Eburn v. Capitol Peak Outfitters, Inc.

Filing 44

ORDER denying 22 Motion for Summary Judgment and granting CPOs 26 Cross Motion for Partial Summary Judgment by Judge Christine M. Arguello on 7/30/12.(dkals, )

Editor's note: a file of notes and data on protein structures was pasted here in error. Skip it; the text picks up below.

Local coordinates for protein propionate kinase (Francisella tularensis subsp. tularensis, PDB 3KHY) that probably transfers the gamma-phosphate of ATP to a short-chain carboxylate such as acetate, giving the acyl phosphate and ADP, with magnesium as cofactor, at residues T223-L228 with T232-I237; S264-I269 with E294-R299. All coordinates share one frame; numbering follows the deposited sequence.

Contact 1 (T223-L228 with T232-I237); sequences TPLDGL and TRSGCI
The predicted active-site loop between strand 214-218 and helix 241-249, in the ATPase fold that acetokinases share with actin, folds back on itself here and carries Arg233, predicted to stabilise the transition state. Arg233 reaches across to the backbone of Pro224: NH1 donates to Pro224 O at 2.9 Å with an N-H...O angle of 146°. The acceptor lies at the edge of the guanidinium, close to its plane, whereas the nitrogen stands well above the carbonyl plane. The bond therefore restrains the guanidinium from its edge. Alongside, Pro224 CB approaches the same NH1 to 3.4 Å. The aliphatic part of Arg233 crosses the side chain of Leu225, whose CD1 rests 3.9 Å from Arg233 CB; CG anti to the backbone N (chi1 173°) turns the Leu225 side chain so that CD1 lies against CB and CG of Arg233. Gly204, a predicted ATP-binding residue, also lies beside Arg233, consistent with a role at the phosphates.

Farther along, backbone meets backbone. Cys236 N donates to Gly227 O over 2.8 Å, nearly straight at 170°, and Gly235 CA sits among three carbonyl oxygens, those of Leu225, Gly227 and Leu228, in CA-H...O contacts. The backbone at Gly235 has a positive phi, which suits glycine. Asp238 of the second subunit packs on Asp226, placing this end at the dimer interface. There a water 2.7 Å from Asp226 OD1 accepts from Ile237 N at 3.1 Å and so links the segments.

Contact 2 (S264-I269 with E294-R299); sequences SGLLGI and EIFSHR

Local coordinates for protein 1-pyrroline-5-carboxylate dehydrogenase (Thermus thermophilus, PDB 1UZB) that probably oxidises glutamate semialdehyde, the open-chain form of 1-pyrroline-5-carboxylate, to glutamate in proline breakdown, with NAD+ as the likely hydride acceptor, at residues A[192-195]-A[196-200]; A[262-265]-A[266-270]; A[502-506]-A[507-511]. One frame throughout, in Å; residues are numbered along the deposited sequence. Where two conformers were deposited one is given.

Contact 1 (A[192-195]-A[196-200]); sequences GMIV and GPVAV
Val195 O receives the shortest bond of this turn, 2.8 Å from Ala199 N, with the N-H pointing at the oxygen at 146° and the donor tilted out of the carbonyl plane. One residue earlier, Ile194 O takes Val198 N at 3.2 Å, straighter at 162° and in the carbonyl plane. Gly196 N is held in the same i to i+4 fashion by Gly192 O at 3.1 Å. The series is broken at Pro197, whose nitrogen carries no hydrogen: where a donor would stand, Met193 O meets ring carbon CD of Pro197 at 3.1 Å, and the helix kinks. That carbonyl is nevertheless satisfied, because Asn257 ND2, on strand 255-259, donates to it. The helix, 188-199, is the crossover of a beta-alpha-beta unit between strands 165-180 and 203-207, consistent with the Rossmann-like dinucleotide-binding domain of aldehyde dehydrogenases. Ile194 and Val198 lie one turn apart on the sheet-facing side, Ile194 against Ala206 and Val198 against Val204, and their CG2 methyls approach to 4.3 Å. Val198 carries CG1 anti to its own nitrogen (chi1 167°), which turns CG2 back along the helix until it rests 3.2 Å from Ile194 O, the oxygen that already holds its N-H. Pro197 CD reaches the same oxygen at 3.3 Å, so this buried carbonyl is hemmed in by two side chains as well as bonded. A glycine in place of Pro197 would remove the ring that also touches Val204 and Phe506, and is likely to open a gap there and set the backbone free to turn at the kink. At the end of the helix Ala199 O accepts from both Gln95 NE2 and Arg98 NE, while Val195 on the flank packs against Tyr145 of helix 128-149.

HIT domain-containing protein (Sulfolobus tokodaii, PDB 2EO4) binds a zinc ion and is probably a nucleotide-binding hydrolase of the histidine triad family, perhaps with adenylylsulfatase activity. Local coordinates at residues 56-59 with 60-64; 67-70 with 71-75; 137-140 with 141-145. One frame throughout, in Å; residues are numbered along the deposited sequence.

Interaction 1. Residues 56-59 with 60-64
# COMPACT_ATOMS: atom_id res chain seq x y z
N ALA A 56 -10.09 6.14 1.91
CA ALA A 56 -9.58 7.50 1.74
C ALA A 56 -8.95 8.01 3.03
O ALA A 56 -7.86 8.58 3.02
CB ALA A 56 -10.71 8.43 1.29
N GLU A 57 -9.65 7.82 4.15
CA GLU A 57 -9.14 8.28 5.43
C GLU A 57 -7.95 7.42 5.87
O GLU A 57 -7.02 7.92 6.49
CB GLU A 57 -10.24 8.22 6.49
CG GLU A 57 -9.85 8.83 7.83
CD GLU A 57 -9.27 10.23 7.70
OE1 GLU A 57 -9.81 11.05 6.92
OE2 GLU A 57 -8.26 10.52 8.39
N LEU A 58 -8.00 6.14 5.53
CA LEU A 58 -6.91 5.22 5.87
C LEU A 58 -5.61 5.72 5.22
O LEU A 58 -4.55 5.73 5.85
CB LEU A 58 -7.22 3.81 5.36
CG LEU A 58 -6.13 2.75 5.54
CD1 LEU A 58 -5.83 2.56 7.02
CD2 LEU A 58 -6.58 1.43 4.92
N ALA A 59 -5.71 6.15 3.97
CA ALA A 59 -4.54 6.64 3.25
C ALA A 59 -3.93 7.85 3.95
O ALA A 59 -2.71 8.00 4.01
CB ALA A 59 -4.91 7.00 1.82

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IN THE UNITED STATES DISTRICT COURT FOR THE DISTRICT OF COLORADO Judge Christine M. Arguello Civil Action No. 10-cv-02578-CMA-CBS BETH EBURN, Plaintiff, v. CAPITOL PEAK OUTFITTERS, INC., Defendant. ORDER DENYING PLAINTIFF’S MOTION FOR PARTIAL SUMMARY JUDGMENT AND GRANTING DEFENDANT’S CROSS MOTION FOR PARTIAL SUMMARY JUDGMENT This matter is before the Court on Plaintiff’s Motion and Memorandum Brief for Summary Judgment Re: Defense of Exculpatory Agreement (Doc. # 22) and Defendant’s Response to Plaintiff’s Motion for Summary Judgment and Memorandum Brief in Support of Defendant’s Cross Motion for Summary Judgment (Doc. # 26).1 The narrow issue presented is whether Defendant, Capitol Peak Outfitters, Inc. (“CPO”), is precluded from liability for the allegedly negligent acts or omissions attributed to it by Plaintiff, Beth Eburn (“Eburn”), because of an exculpatory agreement she signed.2 1 The Court notes that Defendant improperly combined its response to Plaintiff’s motion with its own cross motion. See D.C.COLO.LCivR 7.1C. (“A motion shall not be included in a response or reply to the original motion. A motion shall be made in a separate paper.”). Nonetheless, and despite Plaintiff’s failure to file a response, the Court will accept Defendant’s cross motion as filed, because it does not raise any new issues on which the Court bases its ruling. 2 Because both parties seek summary judgment only on the exculpatory agreement issue without addressing Eburn’s other claims for relief, their motions are actually for partial summary judgment and, therefore, the Court will refer to them as such. Jurisdiction is proper pursuant to 28 U.S.C. § 1332 (diversity jurisdiction). For the reasons that follow, the Court determines that the exculpatory agreement protects CPO from liability for any alleged negligence and, therefore, (1) denies Eburn’s motion for partial summary judgment and (2) grants CPO’s cross motion for partial summary judgment on its affirmative defense of waiver and release. I. BACKGROUND In August, 2010, Eburn participated in a horseback ride arranged by CPO, which is an “equine activity sponsor” under Colorado law.3 (Doc. # 41 at 5-6.) Before the ride, Eburn signed at least two forms: one is entitled “Participant Release of Liability and Assumption of Risk Agreement,” and the other, “Protective Headgear Refusal” (collectively, “the exculpatory agreement”). (Doc. # 26-1.) Toward the top of the exculpatory agreement are the typewritten words “Organization Name,” followed by “Capitol Peak Outfitters inc [sic],” in longhand. Below that is typewritten “Participant Name,” followed by several handwritten names,4 including that of “Beth Eburn.” (Id.) The body of the exculpatory agreement provides on the first page, in pertinent part: 3 “‘Equine activity sponsor’ means an individual, group, club, partnership, or corporation, whether or not the sponsor is operating for profit or nonprofit, which sponsors, organizes, or provides the facilities for, an equine activity . . . .” Colo. Rev. Stat. § 13-21-119(2)(d). 4 The other names are those of family members who joined Eburn for the ride. 2 In consideration of being allowed to participate in any way in the program, related events and activities, the undersigned acknowledge, appreciate, and agree that: 1. The risk of injury from the activities involved in this program is significant, including the potential for permanent paralysis and death. 2. I KNOWINGLY AND FREELY ASSUME ALL SUCH RISKS, both known and unknown, EVEN IF ARISING FROM THE NEGLIGENCE OF THE RELEASEES or others, and assume full responsibility for my participation. [. . .] 4. I . . . HEREBY RELEASE, INDEMNIFY, AND HOLD HARMLESS THE ___________________, its officers, officials, agents and/or employees, other participants, sponsors, advertisers, and, if applicable, owners and lessors of premises used to conduct the event (RELEASEES), from any and all claims, demands, losses, and liability arising out of or related to any INJURY, DISABILITY OR DEATH I may suffer, or loss or damage to person or property, WHETHER ARISING FROM THE NEGLIGENCE OF THE RELEASEES OR OTHERWISE, to the fullest extent permitted by law. I HAVE READ THIS RELEASE OF LIABILITY AND ASSUMPTION OF RISK AGREEMENT, FULLY UNDERSTAND ITS TERMS, UNDERSTAND THAT I HAVE GIVEN UP SUBSTANTIAL RIGHTS BY SIGNING IT, AND SIGN IT FREELY AND VOLUNTARILY WITHOUT ANY INDUCEMENT. (Id. (emphasis in original).) Eburn’s signature follows the above-quoted language. (Id.) The second page further states, in relevant part: NOTICE OF INHERENT RISKS: Equines have the propensity to behave in ways that may result in injury, harm or death to persons on or around the equine; have unpredictable reactions to such things as sounds, sudden movement and unfamiliar objects, persons or other animals; are susceptible to certain hazards such as surface or subsurface conditions; collisions with other equines or objects. Propensities include kicking, biting, stamping, stumbling, rearing, and others. Tack equipment can fail, resulting in falling or loss of control. Participants could act in a negligent 3 manner that may contribute to injury to the participant or others, such as failing to maintain control over the equine or not acting within the participant’s ability. Equine activities are INHERENTLY DANGEROUS. [. . .] We realize that we are subject to injury from this activity and that no form of preplanning can remove all of the danger to which we are exposing ourselves. [. . .] I . . . the undersigned, have read the foregoing statement carefully before signing and do understand its warnings and assumption of risks. (Id. (emphasis in original).) Again, Eburn’s signature follows this language. (Id.) She admits to having signed the agreement. (Doc. # 26-2 at 3.) During the ride, Eburn fell from her horse and sustained injuries when her saddle rotated to the side of the horse as it accelerated. (Doc. # 41 at 2-4.) Thereafter, she filed a Complaint in this Court, alleging three claims for relief, though only her first claim, for negligence, is at issue here.5 (See Doc. # 1.) She asserts that CPO caused her damages in failing to: (1) “make reasonable and prudent efforts to determine [her] ability to safely engage in the scheduled mountain trail horseback ride”; (2) “provide a horse suitable for [her] to safely manage based upon her ability”; (3) “properly secure the equipment used on [her] horse”; and (4) “have in place an emergency medical response plan for emergency medical care to an injured person.” (Docs. ## 1 at 7; 41 at 2.) The 5 When valid, exculpatory agreements only shield against claims of simple negligence. See, e.g., Chadwick v. Colt Ross Outfitters, Inc., 100 P.3d 465, 467 (Colo. 2004). 4 only issue currently before the Court is whether the exculpatory agreement precludes CPO’s liability for these allegedly negligent failures. II. STANDARD OF REVIEW Summary judgment is appropriate if the moving party demonstrates that there is Ano genuine dispute as to any material fact@ and that it is Aentitled to judgment as a matter of law.@ Fed. R. Civ. P. 56(a). Summary judgment is not a Adisfavored procedural shortcut@; rather, it is an important procedure Adesigned >to secure the just, speedy and inexpensive determination of every action.=@ Celotex Corp. v. Catrett, 477 U.S. 317, 327 (quoting Fed. R. Civ. P. 1). For purpose of the motions currently pending, no facts are in dispute, and the parties agree that the Court’s determination of whether the exculpatory agreement is valid and enforceable presents a purely legal question. See, e.g., Hamill v. Cheley Colorado Camps, Inc., 262 P.3d 945, 948 (Colo. App. 2011) (noting that determining the validity of an exculpatory agreement raises a “question of law”). III. DISCUSSION Before the Court can address the validity of CPO’s assertion that the exculpatory agreement precludes Eburn’s negligence claim, the Court must address whether CPO sufficiently apprised Eburn of the affirmative defense it asserts here. A. WHETHER CPO ADEQUATELY RAISED ITS AFFIRMATIVE DEFENSE Eburn argues, CPO does not deny, and the Court agrees that CPO “failed to assert in its Answer any affirmative defense based on execution of any exculpatory 5 agreement by Ms. Eburn.” (Doc. # 22 at 1.) Nonetheless, the Court determines that, for at least the following two reasons, consideration of the exculpatory agreement on the merits is appropriate here. First, as Eburn concedes, the February 10, 2011 scheduling order states that “Defendant maintains Plaintiff waived all rights to any litigation by signing an appropriately authored release.” (Doc. # 11 at 3.) Thus, Eburn has been on notice for well over one year as to CPO’s argument. Second, the March 9, 2012 Final Pretrial Order, in which the pleadings were deemed merged, includes the following description of CPO’s defense: Plaintiff’s claims are barred by the doctrines of waiver and release. Prior to going on the horseback trail ride, the [P]laintiff signed [CPO’s] ‘Participant Release of Liability and Assumption of Risk Agreement.’ In accordance with this release, the Plaintiff knowingly and voluntarily agreed to release, indemnify and hold harmless Capitol Peak Outfitters, Inc. and its employees from any and all claims, demands and liability for any and all injuries suffered by her while participating in the horseback riding event. (Doc. # 41 at 5, 16.) Eburn did not subsequently file a motion or otherwise indicate that CPO had not sufficiently raised this issue. As such, the Court concludes that Eburn has been on notice for many months as to CPO’s defense of waiver and release and that, therefore, it can reasonably be considered here. B. WHETHER THE EXCULPATORY AGREEMENT PRECLUDES EBURN’S NEGLIGENCE CLAIM As Colorado courts often state, “exculpatory agreements have long been disfavored.” B & B Livery, Inc., v. Riehl, 960 P.2d 134, 136 (Colo. 1998). Such agreements “stand at the crossroads of two competing principles: freedom of contract 6 and responsibility for damages caused by one’s own negligent acts.” Heil Valley Ranch, Inc. v. Simkin, 784 P.2d 781, 784 (Colo. 1989). However, they are not per se void, so long as “one party is not ‘at such obvious disadvantage in bargaining power that the effect of the contract is to put him at the mercy of the other’s negligence.’” Id. (internal quotation marks and citation omitted). In determining the sufficiency and validity of an exculpatory agreement under Colorado law, the Court normally considers: “(1) the existence of a duty to the public; (2) the nature of the service performed; (3) whether the contract was fairly entered into; and (4) whether the intention of the parties is expressed in clear and unambiguous language.” Jones v. Dressel, 623 P.2d 370, 376 (Colo. 1981). However, Eburn contends, and the Court agrees, that only the fourth factor is at issue here. (See Doc. # 22 at 4.) Contractual terms are ambiguous when “they are susceptible to more than one reasonable interpretation.” Riehl, 960 P.2d at 136. Mere disagreement between the parties “over the meaning does not in and of itself create an ambiguity in the contract.” Hamill, 262 P.3d at 950. Ultimately, if unambiguous, “a contract will be enforced according to the express provision of the agreement.” Riehl, 960 P.2d at 136. In determining whether the intent of the parties has been clearly and unambiguously expressed, the Colorado Supreme Court looks to: 1) whether the agreement is written in simple and clear terms that are free from legal jargon; 2) whether the agreement is inordinately long or complicated; 3) whether the release specifically addresses the risk that caused the plaintiff’s injury; 4) whether the contract contains any emphasis to highlight the importance of the information it contains; and 5) whether 7 the plaintiff was experienced in the activity making risk of that particular injury reasonably foreseeable. Salazar v. On the Trail Rentals, Inc., No. 11-cv-00320, 2012 WL 934240, at *4 (D. Colo. Mar. 20, 2012) (unpublished). In the instant case, the Court finds that the language of the exculpatory agreement clearly and unambiguously expresses the parties’ intent to preclude CPO’s liability for negligent acts. To begin with, as is evident from the language quoted above, the agreement is written in relatively simple and clear, non-legal terms. Also, the agreement comprises less than two full pages and is otherwise not very complicated. Additionally, it specifically addresses the reality that “[t]ack equipment can fail, resulting in falling or loss of control” and explicitly states that the signor assumes all risks from the activities involved, “including the potential for permanent paralysis and death . . . even if arising from the negligence of [CPO] . . . .” (Doc. # 26-1 (emphasis deleted).) With her signature, Eburn also agreed that “no form of preplanning can remove all of the danger to which [she was] exposing [herself].” (Id.) Further, the agreement emphasizes important information in several places through the use of capitalization. See Brooks v. Timberline Tours, Inc., 941 F. Supp. 959, 962 (D. Colo. 1996) (noting that the use of capital letters in exculpatory agreement highlighted “the importance of the information contained in it”). The only factor that weighs in Eburn’s favor is that she was an inexperienced horseback rider and was, therefore, at least theoretically less knowledgeable about 8 the potential injuries she could suffer. However, this factor alone is not dispositive. See, e.g., Riehl, 960 P.2d at 138-140 (upholding an exculpatory agreement signed by a novice rider who had ridden a horse only once before). Also, Eburn’s statements when she first arrived at CPO undercut to a certain extent the presumption that, as a beginner, she was not informed about potential riding injuries. When she arrived, Eburn “advised Defendant’s employee that she did not ride horses at all and needed a horse suitable for a beginner.” (Doc. # 41 at 2.) This indicates that Eburn had some awareness of the potential for problems to occur if she was matched with a horse not suitable for her skill level. As such, consideration of the above factors leads the Court to conclude that, even though Eburn was a novice, the exculpatory agreement clearly and unambiguously expressed the parties’ intent to preclude CPO’s liability for negligent acts. The Court’s conclusion is supported by several cases in which either the Colorado Supreme Court or the Colorado Court of Appeals enforced an exculpatory agreement, similar to the one at issue here, concluding that it clearly expressed the parties’ intent. For example, in Riehl, the plaintiff sued an equine activity sponsor to recover for injuries she sustained after falling from a rented horse. She had signed an exculpatory agreement containing language that released the sponsor from “any liability in the event of any injury or damage of any nature (or perhaps even death) to [her] or anyone else caused by [her] electing to mount and then ride a horse owned or operated by [the sponsor].” Riehl, 960 P.2d at 135. The supreme court ruled that the agreement 9 was written in simple and clear terms, was not too long, and that the plaintiff was aware she was signing a release, even though she stated that she “really didn’t read” it. Id. at 138 and n.5. Similar reasoning was employed in Chadwick v. Colt Ross Outfitters, Inc., 100 P.3d 465, 467 (Colo. 2004), where the plaintiff was thrown off a mule and injured. The plaintiff had signed an exculpatory agreement that included a “RELEASE FROM ANY LEGAL LIABILITY . . . for any injury or death caused by or resulting from [his] participation in the activities.” Id. at 468. The Colorado Supreme Court determined that, although the agreement did not contain the word “negligence,” it was nonetheless sufficient to preclude liability on the plaintiff’s negligence claims. Id. at 468-69. The court reasoned that the release: was not too long; did not contain legal jargon; and included language releasing the defendant from “any legal liability.” Id. Likewise, in Hamill, a division of the Colorado Court of Appeals upheld a threeand-a-half page exculpatory agreement and precluded the plaintiff’s negligence claims, which stemmed from injuries she sustained after falling off a horse at a summer camp. 262 P.3d at 951. The agreement contained broad language, covering “inherent and other risks” and noted that “[m]any, but not all, of these risks are inherent.” Id. (emphasis in original) (quotation marks deleted). The agreement also included language releasing the defendant from “any legal liability,” “any injury,” and “any claim.” Id. (emphasis in original) (quotation marks deleted). In upholding the agreement, the division stated that it was not “inordinately long” and described the legal jargon as 10 “minimal.” Id. The three-judge division further reasoned that “[t]he breadth of the release persuades us that the parties intended to disclaim legal liability for negligence claims.” Id. As in those cases, the exculpatory agreement Eburn signed contains broad language, including a waiver of all risks of injury, “both known and unknown,” and a release “from any and all claims, demands, losses, and liability arising out of or related to any INJURY, DISABILITY OR DEATH[,] . . . to the fullest extent permitted by law.” (Doc. # 26-1). Moreover, this waiver and release explicitly mentions CPO’s negligence and is, for that reason alone, even clearer than those agreements in the above-cited cases which did not specifically include the word “negligence.” Eburn’s assorted arguments do not require a contrary conclusion. To begin with, although Eburn aptly notes that CPO did not fill in the blank in paragraph four of the exculpatory agreement (following the words “RELEASE, INDEMNIFY, AND HOLD HARMLESS THE”), she is simply incorrect in asserting that “Defendant’s name appears nowhere” on the exculpatory agreement. (Doc. # 22 at 5.) As previously mentioned, CPO’s name is handwritten – in large letters, no less – toward the top of the agreement. Such a designation clearly indicates the party to be released, indemnified, and held harmless, notwithstanding the later absence of CPO’s name on the agreement. Additionally, contrary to Eburn’s assertion, a reading of both pages of the exculpatory agreement indicates that the “activities involved in this program” included a horseback ride, which is unquestionably an “equine activity.” (See, e.g., Doc. # 26-1 (“Equine 11 activities are inherently dangerous” (emphasis deleted)).) Also, Eburn herself states that she went to CPO in order to go horseback riding. (Doc. # 1 at 3.) A somewhat closer question is presented by Eburn’s assertion that the exculpatory agreement did not cover CPO’s medical response. Again, however, the breadth of the agreement, as well as language releasing CPO from injuries arising from its own negligence, sufficiently included CPO’s medical response which, necessarily, followed her fall from the horse.6 Further, the Court disagrees with Eburn’s assertion that the exculpatory agreement did not contain “the required statutory warning language,” which is mandated by Colo. Rev. Stat. § 13-21-119(5).7 The statutory language is: “Under Colorado Law, an equine professional is not liable for an injury to or the death of a participant in equine activities resulting from the inherent risks of equine activities, pursuant to section 13-21119, Colorado Revised Statutes.” Id. But the Colorado Supreme Court has construed the statute merely to provide “that every release agreement between an equine professional and a participant include the warning that the equine professional is not 6 Because the exculpatory agreement precludes Eburn from asserting a negligence claim against CPO for its emergency medical response, the Court declines to address CPO’s alternative argument that her claim is barred by Colorado’s “Good Samaritan Act,” Colo. Rev. Stat. § 13-21-108. 7 Section 13-21-119, Colorado’s “Equine Statute,” provides an exemption from civil liability “for sponsors of equine activities and equine professionals with respect to inherent risks of equine activity. Subsection (4)(b) of the Equine Statute establishes exceptional circumstances where common law civil liability still may be imposed.” Clyncke v. Waneka, 157 P.3d 1072, 1074 (Colo. 2007). CPO raised the Equine Statute as an affirmative defense (Doc. # 4 at 4), but it is not implicated by the exculpatory agreement here, other than as to the mandatory warning discussed in the text above. 12 liable for ‘inherent risks’ resulting from an equine activity.” Riehl, 960 P.2d at 137. The exculpatory agreement here did so, especially in the section entitled “NOTICE OF INHERENT RISKS[,]” which enumerates such risks pertaining to the behavior of equines. (See Doc. # 26-1.) To the extent Eburn’s argument is that the language proposed in § 13-21-119 must be employed verbatim in an exculpatory agreement, she cites no authority supporting her position, nor is the Court aware of any. Moreover, a broadly written exculpatory agreement, such as the one in this case, “evinces an intent to extinguish liability above and beyond that provided in section 13-21-119.” Riehl, 960 P.2d at 138. Accordingly, the Court cannot conceive of how Eburn could have been harmed by the absence of a verbatim statutory warning, when the exculpatory agreement she signed waived CPO’s liability for more than just the “inherent risks of equine activities” that the statutory warning mentions. Finally, and perhaps most problematically for Eburn, is her reliance on Riehl v. B & B Livery, Inc., 944 P.2d 642 (Colo. App. 1997), in which a division of the Colorado Court of Appeals held that a broadly written exculpatory agreement was ambiguous because it also contained a warning covering the inherent risks of equine activities. That holding was reversed by the Colorado Supreme Court in the Riehl decision, 960 P.2d at 138-39, which has been cited several times above. For reasons too obvious to articulate here, the Court is not persuaded by an argument based on a case that is no longer good law. 13 IV. CONCLUSION For the foregoing reasons, it is ORDERED that Eburn’s motion for partial summary judgment (Doc. # 22) is DENIED and CPO’s cross motion for partial summary judgment (Doc. # 26) is GRANTED. As such, Eburn’s first claim, for negligence, is DISMISSED, although her other claims for relief remain. DATED: July 30 , 2012 BY THE COURT: _______________________________ CHRISTINE M. ARGUELLO United States District Judge 14